I feel that the whole Primal craze should fall into the same camp. The Primal aversion to beans and legumes, especially, strikes me as quite silly. Just anecdotally, entire healthy cultures, from the Japanese to the Chinese to Mediterranean diets, all use legumes extensively in their diets. That said, I don't mean to oversell beans and legumes, either. They can be relatively calorie dense - calorically equivalent to pasta, for example - but are often high in fiber and other nutrients, and low in fat (with notable exceptions like peanuts.) But that just means that they should be consumed in moderation, not cut out entirely.

Anyway - less important than eliminating entire food groups seems to be managing calories and overall sticking to more veggies, some fruit, some lean protein, whole grains if you're going to have grains, and a moderate amount of fat each day.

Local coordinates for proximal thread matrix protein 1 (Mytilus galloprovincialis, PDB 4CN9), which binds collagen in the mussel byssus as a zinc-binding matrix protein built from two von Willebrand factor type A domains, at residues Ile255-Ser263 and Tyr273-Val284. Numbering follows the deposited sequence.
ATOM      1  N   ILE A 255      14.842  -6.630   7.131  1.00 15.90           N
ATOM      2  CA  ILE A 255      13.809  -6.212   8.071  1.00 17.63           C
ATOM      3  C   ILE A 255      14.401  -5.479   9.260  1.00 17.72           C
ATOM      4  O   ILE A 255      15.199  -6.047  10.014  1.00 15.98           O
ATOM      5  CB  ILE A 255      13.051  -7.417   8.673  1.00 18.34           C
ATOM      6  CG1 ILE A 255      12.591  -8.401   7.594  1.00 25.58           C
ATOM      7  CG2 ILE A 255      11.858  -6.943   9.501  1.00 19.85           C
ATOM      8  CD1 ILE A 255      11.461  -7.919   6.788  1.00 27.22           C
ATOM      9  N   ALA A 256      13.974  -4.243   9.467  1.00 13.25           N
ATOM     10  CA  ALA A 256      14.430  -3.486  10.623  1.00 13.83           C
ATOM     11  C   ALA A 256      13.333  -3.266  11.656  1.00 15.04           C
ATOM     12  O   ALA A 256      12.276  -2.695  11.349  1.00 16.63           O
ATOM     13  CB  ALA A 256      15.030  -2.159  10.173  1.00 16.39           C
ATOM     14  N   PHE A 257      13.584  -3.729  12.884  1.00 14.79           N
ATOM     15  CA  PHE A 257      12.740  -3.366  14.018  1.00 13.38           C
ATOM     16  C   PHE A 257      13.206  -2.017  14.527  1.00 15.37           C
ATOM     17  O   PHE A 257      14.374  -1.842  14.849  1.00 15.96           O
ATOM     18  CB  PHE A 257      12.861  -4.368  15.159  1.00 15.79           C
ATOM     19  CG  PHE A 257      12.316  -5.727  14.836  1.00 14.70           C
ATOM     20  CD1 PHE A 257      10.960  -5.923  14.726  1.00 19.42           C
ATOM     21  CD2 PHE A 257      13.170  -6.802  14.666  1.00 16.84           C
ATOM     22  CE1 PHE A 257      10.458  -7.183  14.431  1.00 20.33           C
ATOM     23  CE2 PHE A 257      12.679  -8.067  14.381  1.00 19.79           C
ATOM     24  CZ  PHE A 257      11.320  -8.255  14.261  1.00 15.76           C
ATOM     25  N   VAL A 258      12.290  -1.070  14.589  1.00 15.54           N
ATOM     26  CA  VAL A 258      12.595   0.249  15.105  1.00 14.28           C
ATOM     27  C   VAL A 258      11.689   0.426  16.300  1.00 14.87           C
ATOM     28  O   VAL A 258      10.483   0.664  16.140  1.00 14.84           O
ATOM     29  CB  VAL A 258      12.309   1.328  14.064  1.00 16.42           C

Finally, Lyn, you've been working more closely with medical professionals than most folks in managing your diet and weight. This probably doesn't seem especially insightful, but you should do what seems to work best for you.

Hayley said...

I’m so excited that you are considering low-carb again!

I’ve been doing Swedish LCHF (basically Atkins) since Dec 1. The first 3 weeks I said to myself, I'll just wing it, eat meats, fats and vegetables and don’t count anything.
See that didn’t quite work out. I started at 223 pounds and 3 weeks later I was 227!!